Donald Lambro

WASHINGTON -- A mere six months before the 2008 presidential race enters the starting gate, neither party can boast about its popularity with the voters. The Republican brand is weakened by an unpopular war in Iraq, and recent polls tell us that congressional Democrats are losing the support of liberals and independents who are unhappy over the Democrats' political impotence in a narrowly divided Congress.

There is little, if anything, for Republicans to cheer about, as the mood of the country grows increasingly sour, largely over the war. According to Washington Post-ABC News poll reported Tuesday, 76 percent of Americans now believe "things have gotten pretty seriously off on the wrong track." But the Democratic-run Congress isn't getting any medals from voters, either. The latest voter-approval scores for congressional Democrats has plunged 10 percentage points since April -- dropping from 54 percent to 44 percent in one month.

Democrats are counting on the nation's large independent-voter bloc to keep them in power next year. But that support has dwindled because of the Democrats' failure to move their agenda. Independents were evenly split over the Democrats last month, but now more than 54 percent of them disapproved of the Democrats' job performance, and just 37 percent of them approved. The shocker: Job-approval scores from liberal Democrats, the critical base of their party, fell by 18 points.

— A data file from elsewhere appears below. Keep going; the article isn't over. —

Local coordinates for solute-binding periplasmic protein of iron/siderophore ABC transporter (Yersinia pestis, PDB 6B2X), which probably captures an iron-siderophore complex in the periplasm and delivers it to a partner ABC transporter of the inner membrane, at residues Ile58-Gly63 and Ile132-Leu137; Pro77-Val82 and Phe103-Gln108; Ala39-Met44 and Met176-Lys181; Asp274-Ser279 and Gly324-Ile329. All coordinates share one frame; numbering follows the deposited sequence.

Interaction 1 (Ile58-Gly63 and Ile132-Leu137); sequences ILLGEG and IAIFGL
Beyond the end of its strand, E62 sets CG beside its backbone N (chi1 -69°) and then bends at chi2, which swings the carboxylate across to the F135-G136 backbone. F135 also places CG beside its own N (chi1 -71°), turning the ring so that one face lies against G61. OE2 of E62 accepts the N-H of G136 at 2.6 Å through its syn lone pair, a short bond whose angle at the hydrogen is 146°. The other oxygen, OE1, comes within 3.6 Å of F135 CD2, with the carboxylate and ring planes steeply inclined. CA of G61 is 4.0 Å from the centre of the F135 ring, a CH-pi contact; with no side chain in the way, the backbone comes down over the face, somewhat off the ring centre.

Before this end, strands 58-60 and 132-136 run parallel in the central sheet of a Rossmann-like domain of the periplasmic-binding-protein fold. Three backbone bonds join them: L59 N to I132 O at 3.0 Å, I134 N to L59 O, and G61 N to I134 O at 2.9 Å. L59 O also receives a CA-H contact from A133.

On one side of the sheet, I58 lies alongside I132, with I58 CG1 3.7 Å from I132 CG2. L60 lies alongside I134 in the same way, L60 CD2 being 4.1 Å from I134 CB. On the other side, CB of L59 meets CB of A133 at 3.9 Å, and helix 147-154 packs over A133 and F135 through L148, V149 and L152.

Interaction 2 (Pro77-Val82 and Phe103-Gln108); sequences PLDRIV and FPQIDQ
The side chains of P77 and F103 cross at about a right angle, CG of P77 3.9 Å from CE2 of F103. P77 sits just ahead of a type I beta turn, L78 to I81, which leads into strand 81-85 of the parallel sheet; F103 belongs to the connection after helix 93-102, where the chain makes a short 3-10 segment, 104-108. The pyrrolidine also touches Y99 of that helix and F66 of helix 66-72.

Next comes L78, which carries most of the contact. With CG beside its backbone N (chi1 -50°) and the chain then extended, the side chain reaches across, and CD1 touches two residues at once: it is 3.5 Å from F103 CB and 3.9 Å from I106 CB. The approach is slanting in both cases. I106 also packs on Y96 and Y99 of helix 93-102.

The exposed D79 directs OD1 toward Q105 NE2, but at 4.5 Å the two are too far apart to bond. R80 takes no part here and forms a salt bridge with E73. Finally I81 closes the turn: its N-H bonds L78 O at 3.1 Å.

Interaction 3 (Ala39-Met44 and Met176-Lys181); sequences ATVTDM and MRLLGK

President Bush and the Republicans have nothing to write home about either, but at least the president's overall job-approval number, 35 percent, has held steady in recent months.

Democrats were losing voter confidence on another front. They came into power full of promises to get things done, but this month voters were split over what, if anything, they had accomplished so far. Forty-three percent now say the president is showing stronger leadership, versus 45 percent for the Democrats.

The Democrats' leadership deficit in Congress could have a spillover effect in the presidential elections, too.

Sen. Hillary Clinton has lengthened her lead over her chief rivals, Sen. Barack Obama and former senator John Edwards, who has fallen further behind in third place.

But Edwards appeared to be holding an edge over her in Iowa, the first caucus state in January, and some Democrats were not ready to proclaim Clinton the prohibitive favorite to win their party's nomination. "If you are not ahead in Iowa, you are not the front-runner. Somebody can always stumble," said Simon Rosenberg, president of the activist New Democrat Network. "Hillary has a lot of institutional advantages and a strong name ID, but the race is still wide open."

Donald Lambro

Donald Lambro is chief political correspondent for The Washington Times.